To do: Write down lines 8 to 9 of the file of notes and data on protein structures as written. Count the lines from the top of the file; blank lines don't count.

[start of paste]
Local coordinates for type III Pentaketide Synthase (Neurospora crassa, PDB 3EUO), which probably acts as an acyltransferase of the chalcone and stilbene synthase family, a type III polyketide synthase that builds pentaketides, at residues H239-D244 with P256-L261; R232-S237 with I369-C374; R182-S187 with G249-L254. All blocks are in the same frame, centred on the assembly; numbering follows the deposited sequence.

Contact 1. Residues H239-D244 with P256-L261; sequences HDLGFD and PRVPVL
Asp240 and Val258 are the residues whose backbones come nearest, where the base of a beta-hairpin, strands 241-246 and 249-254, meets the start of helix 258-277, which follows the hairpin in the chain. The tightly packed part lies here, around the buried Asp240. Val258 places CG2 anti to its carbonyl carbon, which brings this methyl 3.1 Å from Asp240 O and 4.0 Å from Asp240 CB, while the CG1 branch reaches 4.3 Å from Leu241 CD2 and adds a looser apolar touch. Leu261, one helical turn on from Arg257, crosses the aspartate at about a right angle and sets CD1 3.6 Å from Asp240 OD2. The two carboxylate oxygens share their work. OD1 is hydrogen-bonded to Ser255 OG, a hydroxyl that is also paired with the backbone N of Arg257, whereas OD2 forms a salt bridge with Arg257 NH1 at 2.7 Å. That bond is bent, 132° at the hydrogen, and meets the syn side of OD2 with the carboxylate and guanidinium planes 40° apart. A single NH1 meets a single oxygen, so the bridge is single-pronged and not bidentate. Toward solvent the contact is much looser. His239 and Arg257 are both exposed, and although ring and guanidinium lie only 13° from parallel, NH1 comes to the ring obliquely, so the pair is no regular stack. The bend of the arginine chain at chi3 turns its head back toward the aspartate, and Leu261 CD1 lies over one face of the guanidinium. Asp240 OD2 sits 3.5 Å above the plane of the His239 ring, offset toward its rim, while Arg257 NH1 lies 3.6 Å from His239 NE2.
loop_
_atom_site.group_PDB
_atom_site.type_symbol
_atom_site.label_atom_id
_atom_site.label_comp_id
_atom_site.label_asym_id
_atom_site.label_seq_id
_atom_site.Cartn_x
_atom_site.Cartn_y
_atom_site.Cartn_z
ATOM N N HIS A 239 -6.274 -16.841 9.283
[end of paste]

_atom_site.label_comp_id
_atom_site.label_asym_id